MERHAB 2011: Project Summaries
Institutions: Stony Brook University (lead), NOAA National Ocean Service/National Centers for Coastal Ocean Science, New York State Department of Environmental Conservation
Investigators: Christopher J. Gobler (lead), Steve L. Morton, and Karen Chytalo
Introduction to the Problem: Globally, the phytoplankton communities of many coastal ecosystems have become increasingly dominated by toxic algal blooms and New York’s coastal waters are a prime example of this trend. Prior to 2006, algal blooms in NY were well-known for their ability to disrupt coastal ecosystem and fisheries, but were never considered a human health threat. Since then, blooms of the saxitoxin-producing dinoflagellate Alexandrium fundyense(>1,000,000 cells L-1) have led to paralytic shellfish poisoning (PSP)-induced closures of nearly 10,000 acres of shellfish beds in Northport and Huntington Bays during four of the past five years. In 2008, a second toxic dinoflagellate,Dinophysis acuminata, began forming large, annual blooms (> 100,000 cells L-1) that have generated the toxins okadaic acid and DTX-1, both of which are the causative agents of diarrhetic shellfish poisoning (DSP) syndrome.
Rationale and Management Relevance: The agency responsible for shellfish sanitation in New York (NY), the NY State Department of Environmental Conservation (NYSDEC), currently does not have the technologies at their disposal to rapidly respond to PSP and much of the NYS coastline is not assessed for PSP. Furthermore, NYSDEC has yet to monitor DSP in NY shellfish or in the water column. Finally, despite their on-going oyster aquaculture program, NY’s Shinnecock Indian Nation has never monitored their waters or shellfish for DSP or PSP. Collectively, these observations demonstrate the serious need for enhanced monitoring, forecasting, and response to PSP and DSP events in New York’s coastal waters.
Scientific Objectives: The goals of this project will be to: 1. Constrain the precise spatial and temporal dynamics of Alexandrium fundyense, Dinophysis acuminata, their toxins, and associated environmental conditions present in all of NYS’s marine waters including the coastal waters of the Shinnecock Indian Nation. 2. Improve technologies used by NYSDEC’s Bureau of Marine Resources staff for monitoring A. fundyense, D. acuminata, their toxins (in water and shellfish), and key environmental parameters. 3. Develop early warning systems and forecast models to protect NYS residents against PSP and DSP exposure.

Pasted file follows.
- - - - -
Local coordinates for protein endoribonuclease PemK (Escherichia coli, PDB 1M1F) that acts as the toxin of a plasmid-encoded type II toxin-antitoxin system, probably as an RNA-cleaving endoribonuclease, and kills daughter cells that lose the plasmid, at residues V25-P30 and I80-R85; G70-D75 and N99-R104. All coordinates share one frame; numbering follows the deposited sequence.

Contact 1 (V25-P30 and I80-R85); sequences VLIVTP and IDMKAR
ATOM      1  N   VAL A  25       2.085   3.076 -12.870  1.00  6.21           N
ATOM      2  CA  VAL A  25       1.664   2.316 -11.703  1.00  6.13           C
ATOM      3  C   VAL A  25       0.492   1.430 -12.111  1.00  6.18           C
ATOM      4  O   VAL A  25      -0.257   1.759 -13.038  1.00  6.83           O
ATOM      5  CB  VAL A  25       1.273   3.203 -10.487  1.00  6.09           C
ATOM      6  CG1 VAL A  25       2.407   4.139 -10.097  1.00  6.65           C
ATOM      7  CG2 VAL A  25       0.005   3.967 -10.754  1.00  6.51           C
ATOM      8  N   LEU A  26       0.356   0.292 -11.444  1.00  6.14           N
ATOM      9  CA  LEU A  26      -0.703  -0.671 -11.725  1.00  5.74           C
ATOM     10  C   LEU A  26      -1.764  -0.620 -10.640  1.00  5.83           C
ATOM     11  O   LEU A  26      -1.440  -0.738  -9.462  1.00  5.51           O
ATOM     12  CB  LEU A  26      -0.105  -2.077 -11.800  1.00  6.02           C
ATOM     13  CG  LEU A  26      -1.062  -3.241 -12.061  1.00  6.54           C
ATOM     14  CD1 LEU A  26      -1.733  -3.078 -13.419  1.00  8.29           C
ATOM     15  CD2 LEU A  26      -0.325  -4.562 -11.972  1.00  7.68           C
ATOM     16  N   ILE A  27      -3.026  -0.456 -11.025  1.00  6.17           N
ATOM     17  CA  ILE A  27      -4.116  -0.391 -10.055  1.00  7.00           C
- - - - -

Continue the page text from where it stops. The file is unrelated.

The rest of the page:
Approach: Pelagic monitoring across NYS’s coastal waters will quantify A. fundyense, D. acuminata, their toxins, and key environmental parameters before, during, and after bloom events. In situ water quality sondes will be deployed to assess the linkage between key environmental parameters and PSP and DSP events. Blue mussels (Mytilus edulis) will be deployed in bags in parallel with solid-phase adsorption toxin tracking (SPATT) samplers and the harvest of wild clams to assess the ability of each approach to act as sentinels for PSP and DSP accumulation. Toxins in shellfish and SPATT will be quantified by means of ELISA (PSP & DSP), PP2A (DSP), HPLC (PSP) LC-MS (DSP), mouse bioassay (PSP), and the Jellet rapid tests (PSP & DSP).
Expected Outputs/Outcomes: Such a cross comparison of toxin quantification methods will assist in determining the fastest, most economical, and most reliable method for rapidly responding to HABs and quickly closing shellfish beds. Pelagic monitoring data and the delineation of A. fundyense cyst beds will be coupled with statistical analyses to assess the extent to which A. fundyense, D. acuminata, PSP and DSP toxins in water and within shellfish, and sundry environmental variables can be linked and forecasted.
Read the New York Sea Grant Press Release here.
Institutions: University of Maine (lead) and Maine Department of Marine Resources